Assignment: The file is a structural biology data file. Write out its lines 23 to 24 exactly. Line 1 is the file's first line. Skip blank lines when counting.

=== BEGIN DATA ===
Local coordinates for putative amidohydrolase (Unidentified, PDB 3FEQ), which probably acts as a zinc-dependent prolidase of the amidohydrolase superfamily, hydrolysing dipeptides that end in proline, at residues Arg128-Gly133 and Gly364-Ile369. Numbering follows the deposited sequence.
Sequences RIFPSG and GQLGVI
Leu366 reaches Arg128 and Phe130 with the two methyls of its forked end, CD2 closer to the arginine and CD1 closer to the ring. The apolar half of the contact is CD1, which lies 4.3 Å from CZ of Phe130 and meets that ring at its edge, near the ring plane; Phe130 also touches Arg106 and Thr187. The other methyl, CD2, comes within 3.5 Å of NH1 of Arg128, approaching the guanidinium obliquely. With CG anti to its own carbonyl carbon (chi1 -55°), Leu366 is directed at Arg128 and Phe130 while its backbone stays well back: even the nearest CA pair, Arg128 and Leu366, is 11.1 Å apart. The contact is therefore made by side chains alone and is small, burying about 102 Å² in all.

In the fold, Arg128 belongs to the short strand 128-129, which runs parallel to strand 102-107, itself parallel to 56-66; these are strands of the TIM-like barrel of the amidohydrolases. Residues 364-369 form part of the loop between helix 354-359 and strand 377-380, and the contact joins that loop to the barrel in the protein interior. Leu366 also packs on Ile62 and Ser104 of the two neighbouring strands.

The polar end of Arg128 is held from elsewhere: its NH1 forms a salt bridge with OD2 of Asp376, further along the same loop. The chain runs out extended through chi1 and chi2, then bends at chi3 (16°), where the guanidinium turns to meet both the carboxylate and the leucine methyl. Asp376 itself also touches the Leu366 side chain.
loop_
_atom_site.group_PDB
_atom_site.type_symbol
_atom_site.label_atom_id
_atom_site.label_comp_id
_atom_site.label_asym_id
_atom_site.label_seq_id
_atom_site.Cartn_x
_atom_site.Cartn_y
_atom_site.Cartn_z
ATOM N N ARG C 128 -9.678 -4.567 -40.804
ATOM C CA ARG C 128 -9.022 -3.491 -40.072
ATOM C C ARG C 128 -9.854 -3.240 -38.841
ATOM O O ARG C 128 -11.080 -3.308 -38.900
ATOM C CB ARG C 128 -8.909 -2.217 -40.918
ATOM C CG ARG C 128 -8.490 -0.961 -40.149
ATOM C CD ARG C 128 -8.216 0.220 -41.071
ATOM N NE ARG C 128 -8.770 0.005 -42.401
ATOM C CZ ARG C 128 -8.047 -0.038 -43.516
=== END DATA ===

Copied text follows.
ATOM N NE ARG C 128 -8.770 0.005 -42.401
ATOM C CZ ARG C 128 -8.047 -0.038 -43.516